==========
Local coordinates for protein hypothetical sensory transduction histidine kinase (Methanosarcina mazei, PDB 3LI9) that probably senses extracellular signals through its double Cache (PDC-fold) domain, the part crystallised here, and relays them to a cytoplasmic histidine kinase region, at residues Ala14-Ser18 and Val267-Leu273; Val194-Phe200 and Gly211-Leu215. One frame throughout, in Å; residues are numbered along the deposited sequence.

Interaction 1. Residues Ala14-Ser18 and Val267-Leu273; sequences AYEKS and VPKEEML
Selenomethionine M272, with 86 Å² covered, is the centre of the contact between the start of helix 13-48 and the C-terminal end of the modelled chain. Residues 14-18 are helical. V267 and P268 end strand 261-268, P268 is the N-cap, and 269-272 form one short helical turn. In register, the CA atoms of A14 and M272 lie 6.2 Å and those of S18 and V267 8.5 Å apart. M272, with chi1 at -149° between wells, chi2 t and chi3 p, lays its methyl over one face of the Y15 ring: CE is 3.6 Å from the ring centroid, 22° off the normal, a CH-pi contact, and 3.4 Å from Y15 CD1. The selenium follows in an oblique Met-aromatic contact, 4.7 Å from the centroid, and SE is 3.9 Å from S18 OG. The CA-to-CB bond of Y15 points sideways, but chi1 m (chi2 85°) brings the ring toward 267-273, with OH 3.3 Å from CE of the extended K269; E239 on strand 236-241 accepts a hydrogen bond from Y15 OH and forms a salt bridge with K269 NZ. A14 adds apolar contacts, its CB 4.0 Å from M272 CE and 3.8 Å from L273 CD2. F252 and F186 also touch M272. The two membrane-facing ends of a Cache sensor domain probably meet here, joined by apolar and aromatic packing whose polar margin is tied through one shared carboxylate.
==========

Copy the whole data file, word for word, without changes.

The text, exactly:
Local coordinates for protein hypothetical sensory transduction histidine kinase (Methanosarcina mazei, PDB 3LI9) that probably senses extracellular signals through its double Cache (PDC-fold) domain, the part crystallised here, and relays them to a cytoplasmic histidine kinase region, at residues Ala14-Ser18 and Val267-Leu273; Val194-Phe200 and Gly211-Leu215. One frame throughout, in Å; residues are numbered along the deposited sequence.

Interaction 1. Residues Ala14-Ser18 and Val267-Leu273; sequences AYEKS and VPKEEML
Selenomethionine M272, with 86 Å² covered, is the centre of the contact between the start of helix 13-48 and the C-terminal end of the modelled chain. Residues 14-18 are helical. V267 and P268 end strand 261-268, P268 is the N-cap, and 269-272 form one short helical turn. In register, the CA atoms of A14 and M272 lie 6.2 Å and those of S18 and V267 8.5 Å apart. M272, with chi1 at -149° between wells, chi2 t and chi3 p, lays its methyl over one face of the Y15 ring: CE is 3.6 Å from the ring centroid, 22° off the normal, a CH-pi contact, and 3.4 Å from Y15 CD1. The selenium follows in an oblique Met-aromatic contact, 4.7 Å from the centroid, and SE is 3.9 Å from S18 OG. The CA-to-CB bond of Y15 points sideways, but chi1 m (chi2 85°) brings the ring toward 267-273, with OH 3.3 Å from CE of the extended K269; E239 on strand 236-241 accepts a hydrogen bond from Y15 OH and forms a salt bridge with K269 NZ. A14 adds apolar contacts, its CB 4.0 Å from M272 CE and 3.8 Å from L273 CD2. F252 and F186 also touch M272. The two membrane-facing ends of a Cache sensor domain probably meet here, joined by apolar and aromatic packing whose polar margin is tied through one shared carboxylate.